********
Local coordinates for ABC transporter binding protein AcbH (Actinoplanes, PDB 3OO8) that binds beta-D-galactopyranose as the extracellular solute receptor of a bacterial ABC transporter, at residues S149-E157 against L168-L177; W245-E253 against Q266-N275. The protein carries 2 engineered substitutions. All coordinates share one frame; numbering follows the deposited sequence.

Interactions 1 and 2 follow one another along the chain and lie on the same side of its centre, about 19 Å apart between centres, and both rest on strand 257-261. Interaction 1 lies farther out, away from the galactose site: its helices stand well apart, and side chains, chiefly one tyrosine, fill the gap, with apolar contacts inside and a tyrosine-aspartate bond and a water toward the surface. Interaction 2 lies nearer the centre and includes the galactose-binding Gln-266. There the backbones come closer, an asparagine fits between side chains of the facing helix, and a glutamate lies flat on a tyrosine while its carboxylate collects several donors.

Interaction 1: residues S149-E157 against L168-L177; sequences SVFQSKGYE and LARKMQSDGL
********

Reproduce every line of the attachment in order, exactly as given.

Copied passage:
Local coordinates for ABC transporter binding protein AcbH (Actinoplanes, PDB 3OO8) that binds beta-D-galactopyranose as the extracellular solute receptor of a bacterial ABC transporter, at residues S149-E157 against L168-L177; W245-E253 against Q266-N275. The protein carries 2 engineered substitutions. All coordinates share one frame; numbering follows the deposited sequence.

Interactions 1 and 2 follow one another along the chain and lie on the same side of its centre, about 19 Å apart between centres, and both rest on strand 257-261. Interaction 1 lies farther out, away from the galactose site: its helices stand well apart, and side chains, chiefly one tyrosine, fill the gap, with apolar contacts inside and a tyrosine-aspartate bond and a water toward the surface. Interaction 2 lies nearer the centre and includes the galactose-binding Gln-266. There the backbones come closer, an asparagine fits between side chains of the facing helix, and a glutamate lies flat on a tyrosine while its carboxylate collects several donors.

Interaction 1: residues S149-E157 against L168-L177; sequences SVFQSKGYE and LARKMQSDGL